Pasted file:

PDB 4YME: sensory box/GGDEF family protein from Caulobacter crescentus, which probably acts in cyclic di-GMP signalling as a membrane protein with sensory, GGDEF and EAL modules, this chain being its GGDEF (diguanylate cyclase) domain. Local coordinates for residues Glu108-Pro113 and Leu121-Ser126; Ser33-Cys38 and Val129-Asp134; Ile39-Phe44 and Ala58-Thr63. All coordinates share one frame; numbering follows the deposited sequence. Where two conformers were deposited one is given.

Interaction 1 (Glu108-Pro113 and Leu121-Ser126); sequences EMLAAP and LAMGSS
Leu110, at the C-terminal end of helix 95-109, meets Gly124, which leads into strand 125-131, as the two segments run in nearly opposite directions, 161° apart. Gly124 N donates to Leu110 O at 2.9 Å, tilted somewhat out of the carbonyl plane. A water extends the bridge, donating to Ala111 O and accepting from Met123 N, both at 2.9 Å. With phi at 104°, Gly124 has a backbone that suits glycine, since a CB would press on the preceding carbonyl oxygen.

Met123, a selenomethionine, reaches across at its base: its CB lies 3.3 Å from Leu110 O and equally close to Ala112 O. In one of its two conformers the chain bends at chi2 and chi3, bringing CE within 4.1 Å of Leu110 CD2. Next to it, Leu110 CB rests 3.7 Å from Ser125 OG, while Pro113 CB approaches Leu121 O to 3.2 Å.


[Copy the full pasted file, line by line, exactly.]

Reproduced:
PDB 4YME: sensory box/GGDEF family protein from Caulobacter crescentus, which probably acts in cyclic di-GMP signalling as a membrane protein with sensory, GGDEF and EAL modules, this chain being its GGDEF (diguanylate cyclase) domain. Local coordinates for residues Glu108-Pro113 and Leu121-Ser126; Ser33-Cys38 and Val129-Asp134; Ile39-Phe44 and Ala58-Thr63. All coordinates share one frame; numbering follows the deposited sequence. Where two conformers were deposited one is given.

Interaction 1 (Glu108-Pro113 and Leu121-Ser126); sequences EMLAAP and LAMGSS
Leu110, at the C-terminal end of helix 95-109, meets Gly124, which leads into strand 125-131, as the two segments run in nearly opposite directions, 161° apart. Gly124 N donates to Leu110 O at 2.9 Å, tilted somewhat out of the carbonyl plane. A water extends the bridge, donating to Ala111 O and accepting from Met123 N, both at 2.9 Å. With phi at 104°, Gly124 has a backbone that suits glycine, since a CB would press on the preceding carbonyl oxygen.

Met123, a selenomethionine, reaches across at its base: its CB lies 3.3 Å from Leu110 O and equally close to Ala112 O. In one of its two conformers the chain bends at chi2 and chi3, bringing CE within 4.1 Å of Leu110 CD2. Next to it, Leu110 CB rests 3.7 Å from Ser125 OG, while Pro113 CB approaches Leu121 O to 3.2 Å.